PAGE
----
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VP, Ryan combative in debate

Eric Gay | AP
Vice President Joe Biden, left, and Republican vice presidential nominee, Rep. Paul Ryan, of Wisconsin, challenge each other during the vice presidential debate at Centre College, Thursday, Oct. 11, 2012, in Danville, Ky.

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By Mike Wereschagin and Salena Zito

Published: Thursday, Oct. 11, 2012, 11:00 p.m.

Vice President Joe Biden and Rep. Paul Ryan engaged in heated exchanges in their sole debate, interrupting each other, shaking their heads while the other was talking and accusing each other of not telling the truth.

Martha Raddatz, senior foreign correspondent for ABC News, who moderated the debate on Thursday night at Centre College in Danville, Ky., largely let the two attack each other, interrupting to ask for specifics on issues or cutting off a candidate who'd gone on too long.

Ryan, a Wisconsin Republican who is Mitt Romney's running mate, said the unrest in Egypt and the attack on the Libyan consulate in Benghazi, in which an ambassador and three other Americans were killed, is part of “the unraveling of the Obama foreign policy, which is making the world more chaotic and less safe.”

“With all due respect, that's a bunch of malarkey,” Biden said.

The two had a series of exchanges that were much sharper than Romney's and President Obama's last week.

Ryan said Obama tried to water down sanctions against Iran. Biden said the administration's approach attracted crucial international support that isolated Iran in ways the GOP wouldn't have.

“Do you want to go to war?” Biden said to Ryan.

“We want to prevent war,” Ryan shot back.

Biden noted Romney supported keeping the sanctions in place, and added, “I may be mistaken. He changes his mind so often.”

Biden accused Republicans of “holding ... hostage” the Bush-era tax cuts for people making less than $250,000 a year. Ryan said taxing “every successful small business at 100 percent” would only fund the government for 98 days.

“There aren't enough rich people and small businesses to pay for their spending,” the congressman said.

When Biden interrupted him on one question, Ryan said, “I know you're under duress… but I think we'll be better served if we don't interrupt each other.”

“Well, don't take up the whole four minutes (of response time) then,” Biden said, talking over the end of Ryan's statement.

Both men entered Congress in their late 20s ­— Ryan at 28 and Biden at 29. Biden, 69, rose to prominence for his work on foreign policy and bills aimed at combating crime and violence against women. Ryan, 42, became a hero among conservatives for the austere federal spending plan he put forward soon after taking over as House Budget Committee chairman in 2011.

Biden attacked Ryan for criticizing the economic stimulus bill while requesting money for his Janesville congressional district.

“He sent me two letters saying, ‘By the way, can you send me millions of dollars?'” from the stimulus, Biden said.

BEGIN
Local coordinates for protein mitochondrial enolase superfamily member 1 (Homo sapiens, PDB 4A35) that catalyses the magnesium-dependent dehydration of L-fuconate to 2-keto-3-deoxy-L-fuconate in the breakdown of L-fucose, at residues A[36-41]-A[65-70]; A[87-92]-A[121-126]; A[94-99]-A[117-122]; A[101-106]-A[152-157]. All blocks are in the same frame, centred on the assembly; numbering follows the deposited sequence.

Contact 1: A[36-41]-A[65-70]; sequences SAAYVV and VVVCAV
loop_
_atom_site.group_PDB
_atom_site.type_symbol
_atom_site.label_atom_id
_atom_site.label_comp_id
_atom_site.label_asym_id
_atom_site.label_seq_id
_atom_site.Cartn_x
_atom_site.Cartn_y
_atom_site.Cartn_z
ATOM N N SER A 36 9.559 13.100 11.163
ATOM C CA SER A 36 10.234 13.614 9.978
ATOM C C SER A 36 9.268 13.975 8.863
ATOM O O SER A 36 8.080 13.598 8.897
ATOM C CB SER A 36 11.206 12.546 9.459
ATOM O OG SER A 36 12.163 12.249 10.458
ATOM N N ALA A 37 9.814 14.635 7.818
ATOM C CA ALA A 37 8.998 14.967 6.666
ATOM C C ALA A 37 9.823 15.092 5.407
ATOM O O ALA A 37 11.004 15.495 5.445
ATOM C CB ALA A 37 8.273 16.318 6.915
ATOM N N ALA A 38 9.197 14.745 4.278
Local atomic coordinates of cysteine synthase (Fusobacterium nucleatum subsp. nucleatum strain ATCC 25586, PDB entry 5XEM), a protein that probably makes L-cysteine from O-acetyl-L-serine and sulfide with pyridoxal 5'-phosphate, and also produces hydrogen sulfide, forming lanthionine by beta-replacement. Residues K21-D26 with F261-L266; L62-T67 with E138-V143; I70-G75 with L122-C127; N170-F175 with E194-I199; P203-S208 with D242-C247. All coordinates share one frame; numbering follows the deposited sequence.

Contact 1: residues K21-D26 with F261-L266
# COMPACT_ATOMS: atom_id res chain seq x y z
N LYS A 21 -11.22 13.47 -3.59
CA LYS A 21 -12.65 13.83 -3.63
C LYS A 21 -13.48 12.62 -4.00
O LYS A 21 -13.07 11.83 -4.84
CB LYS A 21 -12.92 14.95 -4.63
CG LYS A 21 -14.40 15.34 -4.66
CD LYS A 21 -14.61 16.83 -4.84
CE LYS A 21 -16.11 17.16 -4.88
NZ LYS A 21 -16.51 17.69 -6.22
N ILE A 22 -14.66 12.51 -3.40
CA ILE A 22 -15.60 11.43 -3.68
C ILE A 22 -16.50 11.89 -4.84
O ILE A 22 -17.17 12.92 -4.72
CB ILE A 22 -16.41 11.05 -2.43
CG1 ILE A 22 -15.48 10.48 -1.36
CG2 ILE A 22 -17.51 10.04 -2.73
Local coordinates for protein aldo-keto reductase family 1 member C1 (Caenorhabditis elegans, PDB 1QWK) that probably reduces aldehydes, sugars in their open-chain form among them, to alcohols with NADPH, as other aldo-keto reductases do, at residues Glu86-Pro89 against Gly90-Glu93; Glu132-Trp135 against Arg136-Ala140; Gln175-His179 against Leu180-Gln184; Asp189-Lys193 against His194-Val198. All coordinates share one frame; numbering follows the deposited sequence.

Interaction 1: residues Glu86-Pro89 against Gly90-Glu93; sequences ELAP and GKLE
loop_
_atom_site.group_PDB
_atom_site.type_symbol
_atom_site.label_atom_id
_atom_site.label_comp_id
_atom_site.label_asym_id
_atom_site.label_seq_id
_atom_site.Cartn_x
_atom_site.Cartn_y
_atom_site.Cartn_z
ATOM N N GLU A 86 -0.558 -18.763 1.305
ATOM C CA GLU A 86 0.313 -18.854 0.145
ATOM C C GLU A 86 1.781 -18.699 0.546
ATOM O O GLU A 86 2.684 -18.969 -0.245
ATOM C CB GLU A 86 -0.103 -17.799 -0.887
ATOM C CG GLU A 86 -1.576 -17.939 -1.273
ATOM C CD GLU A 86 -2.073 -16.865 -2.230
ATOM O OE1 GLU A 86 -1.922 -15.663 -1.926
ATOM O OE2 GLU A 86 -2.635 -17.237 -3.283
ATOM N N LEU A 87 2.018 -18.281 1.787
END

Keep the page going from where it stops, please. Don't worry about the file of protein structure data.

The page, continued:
Biden's gestures — laughing at some of Ryan's answers and rolling his eyes at others — came across poorly on the split-screen broadcast, said GOP strategist Bruce Haynes, a managing partner at Purple Strategies.

“He came well-prepared but lost control by alternating between inappropriate laughter and condescending rudeness,” Haynes said. “Any good points he might have made were overwhelmed by his bad attitude.”

“This was a messier debate than the last one, but Vice President Biden controlled the direction of the conversation and cut Congressman Ryan off at the knees every time he tried to assert something that was untrue,” said Mark Nevins, a Philadelphia-based Democratic consultant. “What will be interesting now is the debate after the debate. ... The next two-three days will tell us whether Biden stopped the Romney momentum in its tracks.”

That momentum was generated by Obama's lackluster performance in the first presidential debate last week.

Biden's challenge mirrored the one that faced then-Vice President George H.W. Bush, after President Ronald Reagan was seen to have lost in his first match against Democrat Walter Mondale.

“That vice presidential debate was a big deal in 1984 because President Reagan had an off night in his first debate,” Jeb Bush, the former governor of Florida, said of his father's challenge. “There was a lot of pressure for him to do well but he couldn't be too aggressive.”

That's partly because Bush was debating the first female candidate for the vice presidency, Geraldine Ferraro. Biden debated the second — former Alaska Gov. Sarah Palin — in 2008.

Ryan plans to campaign at Youngstown State University on Friday. Biden heads to the University of Wisconsin-La Crosse, in Ryan's home state, to campaign with his wife, Jill Biden.

Two remaining presidential debates are scheduled for Tuesday and Oct. 22.

The Associated Press contributed to this report. Mike Wereschagin & Salena Zito are staff writers for Trib Total Media. Wereschagin can be reached at 412-320-7900 or mwereschagin@tribweb.com. Zito can be reached at szito@tribweb.com.

 

 
 


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